I think it has a huge future but the important thing to look out for is that the paradigm we function from is anti-environment, the whole thing is based on the greatest thing that is forbidden in the Qur’an which is riba. So, as long as it [our economy] is based on that we are not going to get very far. But at least it is a resource and a teaching that we can work from and work with and as long as we do that we educate other people to the norms of Islam about what can be done and what cannot be done and also about the discrepancy.

This is more of a problem for western people because we consume more and we have more luxurious lifestyles, what advice would you give the average Muslim in this country and the Muslim community here in the UK? How can we return to the Sunnah or get ourselves on the straighter path?

That is the three Rs: reduce, re-use, recycle; that’s quite basic advice and that’s very Islamic as well. Re-use material as much as you can, reduce your consumption and recycle. Recycling is of course a new thing, recycling was not an issue because it is modernity and modern technology that has created the kind of materials that we need to recycle because plastic is not going to die for another thousand years. That’s the basic advice I can give Muslims, and the other thing would be to follow the example, the Sunnah of the Prophet (saw), and that would incorporate nearly all of the reduce, re-use mentality actually. If you follow that mentality we might go somewhere. Consumption-wise the Prophet was there, he used up very little of the natural resources.

How can people transition to a more environmentally friendly lifestyle considering the financial costs of for example buying organic foods or the extra time required to use environmentally friendly products like re-useable nappies?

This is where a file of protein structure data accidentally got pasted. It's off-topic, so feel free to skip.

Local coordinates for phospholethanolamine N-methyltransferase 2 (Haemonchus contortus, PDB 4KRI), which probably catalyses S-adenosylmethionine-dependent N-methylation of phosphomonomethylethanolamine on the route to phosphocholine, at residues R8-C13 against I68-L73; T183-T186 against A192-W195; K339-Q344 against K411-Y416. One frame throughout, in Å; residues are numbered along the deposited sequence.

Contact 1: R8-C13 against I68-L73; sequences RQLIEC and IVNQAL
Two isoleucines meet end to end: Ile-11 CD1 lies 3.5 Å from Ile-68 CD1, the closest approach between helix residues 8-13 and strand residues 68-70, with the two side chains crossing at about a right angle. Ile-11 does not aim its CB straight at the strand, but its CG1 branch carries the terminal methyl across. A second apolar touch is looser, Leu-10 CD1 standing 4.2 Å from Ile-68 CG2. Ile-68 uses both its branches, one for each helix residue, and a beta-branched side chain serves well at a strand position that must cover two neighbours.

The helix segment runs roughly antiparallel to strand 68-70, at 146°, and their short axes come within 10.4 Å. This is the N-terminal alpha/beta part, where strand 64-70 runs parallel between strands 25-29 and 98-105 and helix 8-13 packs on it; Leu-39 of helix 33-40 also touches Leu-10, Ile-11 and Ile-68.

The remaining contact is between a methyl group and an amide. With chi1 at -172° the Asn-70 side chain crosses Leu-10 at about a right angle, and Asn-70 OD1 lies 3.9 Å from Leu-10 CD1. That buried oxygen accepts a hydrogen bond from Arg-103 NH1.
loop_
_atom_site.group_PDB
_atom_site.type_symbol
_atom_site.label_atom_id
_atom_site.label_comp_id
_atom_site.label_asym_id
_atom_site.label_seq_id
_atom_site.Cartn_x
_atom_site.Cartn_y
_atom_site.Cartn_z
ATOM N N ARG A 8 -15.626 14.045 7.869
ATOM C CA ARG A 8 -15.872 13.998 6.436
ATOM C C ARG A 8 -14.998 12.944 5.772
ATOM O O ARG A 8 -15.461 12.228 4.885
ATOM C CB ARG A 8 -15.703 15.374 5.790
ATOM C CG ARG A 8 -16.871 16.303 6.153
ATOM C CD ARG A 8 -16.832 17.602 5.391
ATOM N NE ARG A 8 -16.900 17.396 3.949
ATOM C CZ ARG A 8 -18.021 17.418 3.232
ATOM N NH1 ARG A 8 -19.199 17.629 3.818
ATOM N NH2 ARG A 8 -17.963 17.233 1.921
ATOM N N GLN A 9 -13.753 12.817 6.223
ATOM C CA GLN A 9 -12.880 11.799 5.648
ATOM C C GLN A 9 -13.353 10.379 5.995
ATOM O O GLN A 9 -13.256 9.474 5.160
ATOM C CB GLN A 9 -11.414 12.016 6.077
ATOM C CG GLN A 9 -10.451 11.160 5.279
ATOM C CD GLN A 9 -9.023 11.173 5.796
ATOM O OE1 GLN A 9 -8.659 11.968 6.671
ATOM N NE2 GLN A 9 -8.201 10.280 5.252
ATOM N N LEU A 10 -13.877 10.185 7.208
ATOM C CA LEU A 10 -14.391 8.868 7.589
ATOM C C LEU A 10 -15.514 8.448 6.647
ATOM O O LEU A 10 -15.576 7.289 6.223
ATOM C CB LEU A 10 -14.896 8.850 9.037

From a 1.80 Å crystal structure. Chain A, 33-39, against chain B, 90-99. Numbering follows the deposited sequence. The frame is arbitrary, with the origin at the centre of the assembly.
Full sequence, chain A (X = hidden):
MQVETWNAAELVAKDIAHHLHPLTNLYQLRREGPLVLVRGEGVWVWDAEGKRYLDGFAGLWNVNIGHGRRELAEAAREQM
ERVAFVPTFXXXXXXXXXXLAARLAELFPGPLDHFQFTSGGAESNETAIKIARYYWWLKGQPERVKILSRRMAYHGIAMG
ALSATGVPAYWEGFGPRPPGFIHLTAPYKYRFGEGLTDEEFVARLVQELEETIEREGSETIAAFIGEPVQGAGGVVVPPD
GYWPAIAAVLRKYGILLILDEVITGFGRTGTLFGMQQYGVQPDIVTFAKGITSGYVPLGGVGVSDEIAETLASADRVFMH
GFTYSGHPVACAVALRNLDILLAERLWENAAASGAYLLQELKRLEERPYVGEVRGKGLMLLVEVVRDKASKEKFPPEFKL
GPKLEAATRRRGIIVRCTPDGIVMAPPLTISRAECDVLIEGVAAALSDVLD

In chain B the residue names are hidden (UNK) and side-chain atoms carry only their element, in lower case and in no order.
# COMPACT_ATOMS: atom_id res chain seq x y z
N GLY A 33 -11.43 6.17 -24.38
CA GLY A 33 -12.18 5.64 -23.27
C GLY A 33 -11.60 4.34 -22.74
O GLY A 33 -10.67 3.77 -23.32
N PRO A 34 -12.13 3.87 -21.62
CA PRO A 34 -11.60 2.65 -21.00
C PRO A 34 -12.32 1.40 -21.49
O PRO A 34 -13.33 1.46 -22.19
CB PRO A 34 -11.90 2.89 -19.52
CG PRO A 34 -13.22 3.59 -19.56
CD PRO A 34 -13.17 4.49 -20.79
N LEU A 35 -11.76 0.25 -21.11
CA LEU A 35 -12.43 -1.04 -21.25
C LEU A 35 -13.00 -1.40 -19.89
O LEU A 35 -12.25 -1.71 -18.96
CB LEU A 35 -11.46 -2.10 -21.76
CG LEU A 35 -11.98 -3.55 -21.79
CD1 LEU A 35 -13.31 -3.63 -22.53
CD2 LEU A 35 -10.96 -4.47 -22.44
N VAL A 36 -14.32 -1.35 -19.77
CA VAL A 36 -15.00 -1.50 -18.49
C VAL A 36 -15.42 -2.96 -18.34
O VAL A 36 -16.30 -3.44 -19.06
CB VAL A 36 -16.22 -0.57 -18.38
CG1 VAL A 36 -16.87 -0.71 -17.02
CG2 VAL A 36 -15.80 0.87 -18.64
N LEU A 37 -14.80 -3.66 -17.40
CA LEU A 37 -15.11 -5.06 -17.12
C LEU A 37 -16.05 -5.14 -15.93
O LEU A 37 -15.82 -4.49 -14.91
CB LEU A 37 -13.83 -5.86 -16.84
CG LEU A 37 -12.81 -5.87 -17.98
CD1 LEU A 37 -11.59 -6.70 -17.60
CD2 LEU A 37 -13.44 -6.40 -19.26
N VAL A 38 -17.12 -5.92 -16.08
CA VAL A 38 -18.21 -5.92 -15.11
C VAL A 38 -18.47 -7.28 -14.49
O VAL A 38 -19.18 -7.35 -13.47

It ain’t easy. Real life confronts people, economics and modernity confronts people, consumerism confronts people. This is a difficult one, I think the important thing firstly is for people to understand the issues, what is really going on, there needs to be some kind of public education or Islamic education. If you consider the mainstream of society, that’s all of us, collectively we are kind of trapped into a consumeristic, materialistic lifestyle, the twin-income families, they are trying desperately to pay their mortgages, meet the needs of the time, go beyond their needs and there are lots of wants that have been artificially created that people are made to feel that they are needs. And we are hooked into it you see. At one level, at a higher level, we need to deal with what modernity is and understand what it is based on the whole banking system and riba. But at the level of living every day life it is a difficult one. And of course when you have disposable nappies and mothers find less time to wash their own nappies, that is a challenge, if they do not ideologically understand that they have to do the other, go back to the recyclable, washable nappies, modernity provides them with the kind of technology and leisure that allows them to enjoy the so-called “good life”, but what all of this is leading us all to collectively is the collapse of society. And this is what is happening today. So we need to be prepared for the time when society inevitably collapses, it has already collapsed in certain parts of the world, we are living still very comfortably.